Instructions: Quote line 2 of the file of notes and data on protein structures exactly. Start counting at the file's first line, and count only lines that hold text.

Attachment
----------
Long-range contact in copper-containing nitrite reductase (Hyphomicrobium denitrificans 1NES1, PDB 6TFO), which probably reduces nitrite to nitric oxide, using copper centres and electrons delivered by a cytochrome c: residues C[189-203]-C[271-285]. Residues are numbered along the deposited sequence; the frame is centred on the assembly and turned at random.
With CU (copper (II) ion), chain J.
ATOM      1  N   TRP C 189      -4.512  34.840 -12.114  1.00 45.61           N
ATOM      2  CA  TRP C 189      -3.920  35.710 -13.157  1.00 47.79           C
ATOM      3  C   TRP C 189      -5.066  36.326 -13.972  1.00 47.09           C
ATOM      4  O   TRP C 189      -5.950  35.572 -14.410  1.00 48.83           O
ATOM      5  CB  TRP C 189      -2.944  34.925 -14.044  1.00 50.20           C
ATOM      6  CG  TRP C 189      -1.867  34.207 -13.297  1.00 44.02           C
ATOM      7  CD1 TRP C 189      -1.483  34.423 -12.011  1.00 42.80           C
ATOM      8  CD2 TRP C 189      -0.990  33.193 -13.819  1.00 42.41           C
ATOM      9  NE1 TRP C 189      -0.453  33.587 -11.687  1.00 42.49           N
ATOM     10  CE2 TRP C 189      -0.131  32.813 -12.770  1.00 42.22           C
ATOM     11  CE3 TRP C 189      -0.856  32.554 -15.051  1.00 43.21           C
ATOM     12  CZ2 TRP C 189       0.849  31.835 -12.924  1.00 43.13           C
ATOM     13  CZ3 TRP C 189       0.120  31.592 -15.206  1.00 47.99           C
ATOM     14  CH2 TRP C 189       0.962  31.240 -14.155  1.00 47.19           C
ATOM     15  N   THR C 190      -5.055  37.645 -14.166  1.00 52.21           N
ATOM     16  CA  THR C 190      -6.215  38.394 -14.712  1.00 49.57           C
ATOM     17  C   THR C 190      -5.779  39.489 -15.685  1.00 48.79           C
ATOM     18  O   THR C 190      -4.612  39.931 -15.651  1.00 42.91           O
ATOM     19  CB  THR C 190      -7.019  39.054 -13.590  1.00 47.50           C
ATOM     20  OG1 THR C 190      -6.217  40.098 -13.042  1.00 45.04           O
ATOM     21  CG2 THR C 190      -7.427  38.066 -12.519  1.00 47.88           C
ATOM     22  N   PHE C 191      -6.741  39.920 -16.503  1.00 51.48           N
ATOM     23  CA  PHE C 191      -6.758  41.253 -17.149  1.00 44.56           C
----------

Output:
With CU (copper (II) ion), chain J.